The SafeWise Team is pleased to release the sixth annual Safest Cities report. Here are the 5 Safest Cities in Alaska for 2020. See if your city made the list.
If you call Alaska home, chances are you’re less worried about your safety on a daily basis than people who live in other states. And if you live in one of Alaska’s safest cities, you may worry even less.
Just 42% of Alaska’s2020 State of Safety survey respondents said their daily concern about safety was high or very high. That’s four percentage points below the national average of 46% but a jump of eight points year over year.
Despite the perception of safety (and lack of high concern), Alaska’s crime rates are higher than national averages.
The violent crime rate in Alaska is 8.9 incidents per 1,000—that’s more than double the national rate of 3.7. Alaska’s property crime rate is 33 per 1,000, compared to the national average of 22.0.
Alaska's violent crime rate is 8.9 per 1,000 people, one of the highest crime rates in the country.
Not surprisingly, we found that people in Alaska have experienced more crime in the past 12 months than the rest of the country. The state had the highest number of respondents who reported experiencing a property crime in the past year (44% versus 26% nationwide) and the second-highest experience of violent crime (22% versus 12% nationally).
Violent Crime in Alaska: Fear vs. Reality
Being physically assaulted by a stranger was the top violent crime fear reported by Alaska residents. In the State of Safety study, 34% named it their biggest concern, compared to 40% across the country.
Physical assault is the top fear in Alaska, and there were 74 assaults reported by the five safest cities in 2018.
Aggravated assault made up 79% of the total violent crimes among the state’s safest cities, and it accounted for 67% statewide.
Murder by a stranger is the violent crime Alaskans feel is most likely to happen, but there were no murders in the safest cities.
Across the state, there was a total of 47 murders reported, making up 0.7% of all violent crime in Alaska.
The number of Alaskans who reported experiencing a violent crime in the past year jumped from 8% in 2019 to 22% in 2020.
Property Crime in Alaska: Fear vs. Reality
Property crime happens more often in the Last Frontier state, at 33 incidents per 1,000 versus 22 across the country—but Alaskans are still less worried than the rest of the country.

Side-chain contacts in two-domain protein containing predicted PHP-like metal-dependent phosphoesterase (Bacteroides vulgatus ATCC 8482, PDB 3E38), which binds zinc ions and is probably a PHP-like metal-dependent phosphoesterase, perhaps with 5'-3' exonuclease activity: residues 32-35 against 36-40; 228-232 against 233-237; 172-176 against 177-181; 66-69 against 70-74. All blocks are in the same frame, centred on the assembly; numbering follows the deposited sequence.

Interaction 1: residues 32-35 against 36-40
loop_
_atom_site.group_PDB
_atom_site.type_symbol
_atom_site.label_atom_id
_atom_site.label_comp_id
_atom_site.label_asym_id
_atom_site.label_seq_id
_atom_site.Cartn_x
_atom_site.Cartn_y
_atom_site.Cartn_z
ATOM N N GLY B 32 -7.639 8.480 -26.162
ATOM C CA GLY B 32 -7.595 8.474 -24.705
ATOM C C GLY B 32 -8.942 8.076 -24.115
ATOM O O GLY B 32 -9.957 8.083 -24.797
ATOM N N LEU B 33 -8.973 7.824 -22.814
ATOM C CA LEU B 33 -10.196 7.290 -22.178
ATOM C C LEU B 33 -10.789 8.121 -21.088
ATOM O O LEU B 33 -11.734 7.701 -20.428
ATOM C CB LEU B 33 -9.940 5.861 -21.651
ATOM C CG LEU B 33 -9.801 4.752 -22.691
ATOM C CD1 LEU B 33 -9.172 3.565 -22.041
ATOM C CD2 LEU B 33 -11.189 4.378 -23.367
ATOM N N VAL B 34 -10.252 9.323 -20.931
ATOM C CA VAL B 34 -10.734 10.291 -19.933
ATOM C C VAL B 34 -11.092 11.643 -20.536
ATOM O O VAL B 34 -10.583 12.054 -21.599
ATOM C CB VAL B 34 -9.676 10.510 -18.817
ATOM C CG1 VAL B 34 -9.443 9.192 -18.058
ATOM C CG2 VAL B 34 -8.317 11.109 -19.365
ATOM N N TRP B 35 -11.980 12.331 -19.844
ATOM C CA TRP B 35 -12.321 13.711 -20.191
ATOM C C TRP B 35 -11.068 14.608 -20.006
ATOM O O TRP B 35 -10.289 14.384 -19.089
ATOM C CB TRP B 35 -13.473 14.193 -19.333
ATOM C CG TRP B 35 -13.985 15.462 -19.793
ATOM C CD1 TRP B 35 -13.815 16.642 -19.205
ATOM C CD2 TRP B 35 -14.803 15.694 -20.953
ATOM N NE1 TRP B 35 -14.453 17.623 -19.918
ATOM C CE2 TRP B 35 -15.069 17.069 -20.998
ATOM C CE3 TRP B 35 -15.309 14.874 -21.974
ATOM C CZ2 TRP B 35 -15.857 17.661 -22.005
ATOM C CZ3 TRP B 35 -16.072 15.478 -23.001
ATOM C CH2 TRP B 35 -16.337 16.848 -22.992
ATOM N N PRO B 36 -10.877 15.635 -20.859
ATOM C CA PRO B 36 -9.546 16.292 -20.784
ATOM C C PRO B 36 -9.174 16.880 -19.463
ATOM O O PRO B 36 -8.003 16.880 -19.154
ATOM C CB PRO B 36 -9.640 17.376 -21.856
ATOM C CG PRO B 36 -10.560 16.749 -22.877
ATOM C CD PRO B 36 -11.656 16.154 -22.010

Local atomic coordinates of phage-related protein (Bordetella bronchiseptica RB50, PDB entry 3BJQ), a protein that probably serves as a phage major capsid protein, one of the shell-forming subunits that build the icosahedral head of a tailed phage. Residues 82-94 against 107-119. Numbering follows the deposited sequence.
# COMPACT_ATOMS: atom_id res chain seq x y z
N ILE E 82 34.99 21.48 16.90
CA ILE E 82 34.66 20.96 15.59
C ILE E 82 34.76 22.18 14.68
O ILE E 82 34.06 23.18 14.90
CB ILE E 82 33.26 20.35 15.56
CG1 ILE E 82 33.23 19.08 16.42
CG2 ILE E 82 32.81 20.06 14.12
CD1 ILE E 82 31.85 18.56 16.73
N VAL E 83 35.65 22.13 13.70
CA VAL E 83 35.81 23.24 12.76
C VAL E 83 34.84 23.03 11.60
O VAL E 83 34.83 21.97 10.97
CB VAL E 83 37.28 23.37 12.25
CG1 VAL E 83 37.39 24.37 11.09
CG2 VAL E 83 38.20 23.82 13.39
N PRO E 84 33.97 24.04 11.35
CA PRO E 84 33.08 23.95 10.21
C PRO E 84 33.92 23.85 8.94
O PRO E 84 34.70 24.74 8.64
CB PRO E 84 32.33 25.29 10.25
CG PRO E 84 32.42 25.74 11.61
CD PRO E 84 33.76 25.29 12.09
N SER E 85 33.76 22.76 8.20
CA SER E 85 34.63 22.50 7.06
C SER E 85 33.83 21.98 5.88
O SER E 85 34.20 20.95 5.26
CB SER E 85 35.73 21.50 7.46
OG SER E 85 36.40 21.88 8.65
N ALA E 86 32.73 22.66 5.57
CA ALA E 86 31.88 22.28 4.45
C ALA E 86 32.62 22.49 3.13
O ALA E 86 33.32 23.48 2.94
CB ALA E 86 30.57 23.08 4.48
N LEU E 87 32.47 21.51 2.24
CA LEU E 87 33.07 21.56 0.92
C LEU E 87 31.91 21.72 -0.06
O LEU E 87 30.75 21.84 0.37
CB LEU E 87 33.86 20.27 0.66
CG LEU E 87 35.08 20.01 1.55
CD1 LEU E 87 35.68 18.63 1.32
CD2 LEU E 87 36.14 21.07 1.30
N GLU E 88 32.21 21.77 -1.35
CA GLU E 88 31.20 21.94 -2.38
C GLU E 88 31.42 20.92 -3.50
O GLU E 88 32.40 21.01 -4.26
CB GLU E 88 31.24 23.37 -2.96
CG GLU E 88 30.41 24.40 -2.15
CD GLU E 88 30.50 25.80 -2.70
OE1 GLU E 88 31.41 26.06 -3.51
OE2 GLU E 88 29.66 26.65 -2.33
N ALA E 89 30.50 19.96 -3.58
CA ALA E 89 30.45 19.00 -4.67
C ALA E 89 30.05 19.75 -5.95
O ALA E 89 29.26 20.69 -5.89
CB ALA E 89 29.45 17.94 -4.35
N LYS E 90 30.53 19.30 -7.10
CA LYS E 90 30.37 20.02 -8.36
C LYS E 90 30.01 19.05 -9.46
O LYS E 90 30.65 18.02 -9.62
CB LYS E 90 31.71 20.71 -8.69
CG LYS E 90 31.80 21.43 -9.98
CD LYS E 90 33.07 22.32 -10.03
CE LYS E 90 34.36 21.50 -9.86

57% of State of Safety respondents reported highest concern about a break-in when they’re not home, versus 62% across the US.
There were 66 total burglaries among Alaska’s safest cities—that’s just over 7% of the total property crimes reported.
Even though break-ins are the top concern, only 22% of respondents to the State of Safety study use a home security system and 26% use security cameras.
A full 24% reported using no form of property protection or security, while 32% use a dog and 46% rely on firearms.
Larceny-theft was the most common property crime, taking up 86% of all property crimes reported with 779 total incidents among the safest cities.
A Closer Look at Alaska’s Safest Cities of 2020
Unalaska moved from the fourth spot to rank number one in Alaska this year.
Soldotna is the only city to break into the top five this year—moving up four spots from number nine last year.
The middle three cities—Sitka, Homer, and Palmer—all dropped one spot this year. Ketchikan dropped out of the top five to number six.
All of the safest cities are below the state’s violent crime rate of 8.9 incidents per 1,000 people, but Soldotna (3.8) is the only city that’s above the national violent crime rate of 3.7.
Homer had the fewest number of violent crimes (12) but its higher property crime rate put it at number three overall.
Every city reported zero murders, even though that’s the crime people feel is most likely to happen.
Only one city on the list is below the national property crime rate of 22—Unalaska boasts a rate of 10.8 incidents per 1,000 people.
Unalaska is also the only city to report fewer than 100 property crimes. It only had 49 incidents in 2018.
60% of the cities reported more than 200 property crimes.
Rebecca is the lead safety reporter and in-house expert for SafeWise.com. She has been a journalist and blogger for over 25 years, with a focus on home and community safety for the past six. Rebecca spends dozens of hours every month testing and evaluating security products and strategies. Her safety expertise is sought after by publications, broadcast journalists, non-profit organizations, podcasts, and more. You can find her work and contributions in places like TechCrunch, The Washington Post, The Chicago Tribune, HGTV, MSN, and an ever-growing library of radio and TV clips. Learn more